TAMPA — Whether buttoning up had anything to do with the Bucs tightening up is debatable.
But it didn't hurt in the opinion of coach Raheem Morris and some veterans. Nor did any of several subtle changes the Bucs made during the first half of the season before Sunday's win against Green Bay.
The latest change — a gameday dress code instituted by Morris — began Sunday. It required players to do away with jeans and T-shirts and instead don slacks and button-down shirts. Morris has been preaching about attention to detail, and this was one more way of driving the point home.
"You make them come to the game looking the right way," Morris said. "Make them look like winners. … There was a presence. You look good, you feel good, you play good. The old Deion (Sanders) deal.
"There are only 32 teams. This is special. So, when we come to the game, we want to look special."
RB Cadillac Williams, who voluntarily wore suits many Sundays, agreed with the move.
"That's how I dress anyway," he said. "If you act like a pro, you feel different. I think it's a good rule. And we won, so you know it's going to stay."
RB Derrick Ward said he had a dress code when playing for the Giants under coach Tom Coughlin, one of the game's strictest disciplinarians. He expressed support for Morris' decision.
On a roster full of young players, such measures could make a difference. Likewise, to make practice more serious, Morris quit having hip-hop played early in workouts several weeks ago.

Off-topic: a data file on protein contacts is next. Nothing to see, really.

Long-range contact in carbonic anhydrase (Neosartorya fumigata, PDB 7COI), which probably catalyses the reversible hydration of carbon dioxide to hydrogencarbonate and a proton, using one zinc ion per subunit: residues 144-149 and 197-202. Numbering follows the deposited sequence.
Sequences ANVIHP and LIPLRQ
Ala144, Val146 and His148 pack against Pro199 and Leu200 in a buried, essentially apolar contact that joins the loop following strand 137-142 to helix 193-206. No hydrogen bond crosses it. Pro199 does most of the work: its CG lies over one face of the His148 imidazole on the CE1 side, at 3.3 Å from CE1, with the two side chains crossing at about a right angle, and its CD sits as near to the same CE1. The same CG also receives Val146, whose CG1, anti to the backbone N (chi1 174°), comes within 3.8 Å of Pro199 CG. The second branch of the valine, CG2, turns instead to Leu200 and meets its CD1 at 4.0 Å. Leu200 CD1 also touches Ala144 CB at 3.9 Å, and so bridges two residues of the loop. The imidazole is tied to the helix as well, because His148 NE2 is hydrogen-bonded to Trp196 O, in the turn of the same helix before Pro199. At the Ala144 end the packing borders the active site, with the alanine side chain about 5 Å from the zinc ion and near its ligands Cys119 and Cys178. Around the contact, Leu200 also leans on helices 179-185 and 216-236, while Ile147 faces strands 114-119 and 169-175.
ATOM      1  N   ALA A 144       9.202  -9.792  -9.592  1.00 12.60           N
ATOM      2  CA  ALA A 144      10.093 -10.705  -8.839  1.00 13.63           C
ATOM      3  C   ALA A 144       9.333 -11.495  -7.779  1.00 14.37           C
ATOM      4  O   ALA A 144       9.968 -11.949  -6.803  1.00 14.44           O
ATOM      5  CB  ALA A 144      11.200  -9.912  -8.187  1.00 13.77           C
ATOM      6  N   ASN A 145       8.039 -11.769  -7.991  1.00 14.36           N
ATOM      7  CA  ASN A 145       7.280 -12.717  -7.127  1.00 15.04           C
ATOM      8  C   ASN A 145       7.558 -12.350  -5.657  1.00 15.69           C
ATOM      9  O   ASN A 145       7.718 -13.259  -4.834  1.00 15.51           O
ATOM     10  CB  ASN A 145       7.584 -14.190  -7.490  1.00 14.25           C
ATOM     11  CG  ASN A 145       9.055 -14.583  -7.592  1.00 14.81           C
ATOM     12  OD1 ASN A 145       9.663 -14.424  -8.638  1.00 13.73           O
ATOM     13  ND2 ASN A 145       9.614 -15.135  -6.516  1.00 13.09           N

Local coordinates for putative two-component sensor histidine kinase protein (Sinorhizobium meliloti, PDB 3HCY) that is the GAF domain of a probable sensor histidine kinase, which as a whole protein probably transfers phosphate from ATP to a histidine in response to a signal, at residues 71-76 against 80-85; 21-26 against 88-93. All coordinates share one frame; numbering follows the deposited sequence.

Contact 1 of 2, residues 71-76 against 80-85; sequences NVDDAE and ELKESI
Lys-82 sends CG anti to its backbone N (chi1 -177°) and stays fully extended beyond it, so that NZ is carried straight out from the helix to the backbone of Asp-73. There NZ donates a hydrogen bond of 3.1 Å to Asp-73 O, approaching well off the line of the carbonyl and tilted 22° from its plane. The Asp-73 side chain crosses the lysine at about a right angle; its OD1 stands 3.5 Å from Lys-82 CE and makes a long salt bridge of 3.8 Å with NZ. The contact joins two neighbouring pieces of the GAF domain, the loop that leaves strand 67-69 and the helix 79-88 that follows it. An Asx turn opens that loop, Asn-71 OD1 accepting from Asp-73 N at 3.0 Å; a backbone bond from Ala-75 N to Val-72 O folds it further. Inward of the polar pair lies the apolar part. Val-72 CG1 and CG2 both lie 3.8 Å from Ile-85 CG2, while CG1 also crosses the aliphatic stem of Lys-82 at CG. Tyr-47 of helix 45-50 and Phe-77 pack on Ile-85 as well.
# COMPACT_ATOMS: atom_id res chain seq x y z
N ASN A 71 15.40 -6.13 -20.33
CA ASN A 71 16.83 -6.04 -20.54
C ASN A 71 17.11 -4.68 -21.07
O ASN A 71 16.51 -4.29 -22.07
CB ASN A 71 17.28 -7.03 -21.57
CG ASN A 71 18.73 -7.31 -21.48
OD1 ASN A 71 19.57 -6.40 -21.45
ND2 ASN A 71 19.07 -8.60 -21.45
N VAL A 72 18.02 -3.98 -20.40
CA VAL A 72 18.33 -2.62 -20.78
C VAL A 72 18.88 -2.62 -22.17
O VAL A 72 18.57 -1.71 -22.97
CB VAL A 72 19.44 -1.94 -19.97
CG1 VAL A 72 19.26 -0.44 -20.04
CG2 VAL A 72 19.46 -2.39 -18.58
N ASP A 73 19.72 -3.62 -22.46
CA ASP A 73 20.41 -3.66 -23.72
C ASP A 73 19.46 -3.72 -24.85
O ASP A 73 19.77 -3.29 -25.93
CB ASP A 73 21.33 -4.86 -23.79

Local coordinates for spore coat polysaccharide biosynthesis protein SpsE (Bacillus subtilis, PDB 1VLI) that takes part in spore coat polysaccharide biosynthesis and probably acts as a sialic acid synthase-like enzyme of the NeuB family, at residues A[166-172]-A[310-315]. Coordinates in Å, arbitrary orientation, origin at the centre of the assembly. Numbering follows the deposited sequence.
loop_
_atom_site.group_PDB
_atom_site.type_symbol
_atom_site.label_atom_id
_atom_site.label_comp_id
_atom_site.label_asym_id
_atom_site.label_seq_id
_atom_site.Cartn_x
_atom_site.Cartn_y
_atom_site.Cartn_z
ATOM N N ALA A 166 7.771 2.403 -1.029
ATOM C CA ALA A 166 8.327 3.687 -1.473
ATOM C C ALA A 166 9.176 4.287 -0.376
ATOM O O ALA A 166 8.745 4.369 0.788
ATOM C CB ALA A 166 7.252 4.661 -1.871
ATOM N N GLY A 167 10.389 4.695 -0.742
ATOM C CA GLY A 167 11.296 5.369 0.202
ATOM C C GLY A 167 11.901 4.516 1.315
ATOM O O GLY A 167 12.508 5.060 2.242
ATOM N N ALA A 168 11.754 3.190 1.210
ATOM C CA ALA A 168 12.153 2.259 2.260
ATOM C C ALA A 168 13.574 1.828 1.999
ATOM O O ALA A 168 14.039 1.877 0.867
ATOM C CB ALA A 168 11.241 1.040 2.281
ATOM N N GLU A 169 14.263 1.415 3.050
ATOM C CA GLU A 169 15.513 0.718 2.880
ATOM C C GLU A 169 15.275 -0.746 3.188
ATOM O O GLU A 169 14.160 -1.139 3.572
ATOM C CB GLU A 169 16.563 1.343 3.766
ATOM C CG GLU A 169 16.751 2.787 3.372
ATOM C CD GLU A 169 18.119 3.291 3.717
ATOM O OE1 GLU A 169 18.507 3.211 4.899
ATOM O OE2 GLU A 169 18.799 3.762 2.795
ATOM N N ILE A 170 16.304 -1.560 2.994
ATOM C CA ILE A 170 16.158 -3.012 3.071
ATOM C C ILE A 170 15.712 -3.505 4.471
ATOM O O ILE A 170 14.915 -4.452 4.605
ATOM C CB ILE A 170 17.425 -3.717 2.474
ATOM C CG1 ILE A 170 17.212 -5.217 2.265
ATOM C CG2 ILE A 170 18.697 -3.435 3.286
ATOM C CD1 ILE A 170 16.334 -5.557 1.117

Whether the changes are permanent hasn't been decided. There's only one way to overturn the new rules.
"People might want their jeans back," Morris said. "People might want their music back. So in order to do that, we've got to do some winning. We've got to turn some things around. We've got to pay more attention to detail. That was my thought process. Just tighten up the screws a little bit to get these guys to tighten up the screws a little bit."
Best guess: Wonder what happened when CB Ronde Barber allowed WR Donald Driver to fly past him on a takeoff route in the second quarter? Well, Barber diagnosed the play and was expecting a slant route.
"I jumped the slant," he said. "I was trying to get aggressive down there. When you send the tight end to the flat, there's usually a corresponding slant. But he took it up (field) on me. That was on me."
Talib update: CB Aqib Talib's misdemeanor battery case continued Monday with an arraignment in Pinellas County, and one of his attorneys waived Talib's right to appear and entered a written plea of not guilty. Another pretrial hearing will be Dec. 14, and the case could drag until after the season. Assistant state attorney Richard Ripplinger said prosecutors asked about granting permission for Talib to enter a pretrial intervention program for first-time offenders that would lessen the sentence, but the reported victim, cab driver David Duggan, didn't consent; the victim typically must agree for a defendant to go into the pretrial program.
Talib, 23, was arrested Aug. 19 after the Florida Highway Patrol said he punched Duggan in the neck and ear with a closed fist while riding from a St. Petersburg club to a Tampa hotel.
Times staff writer Joe Smith contributed to this report.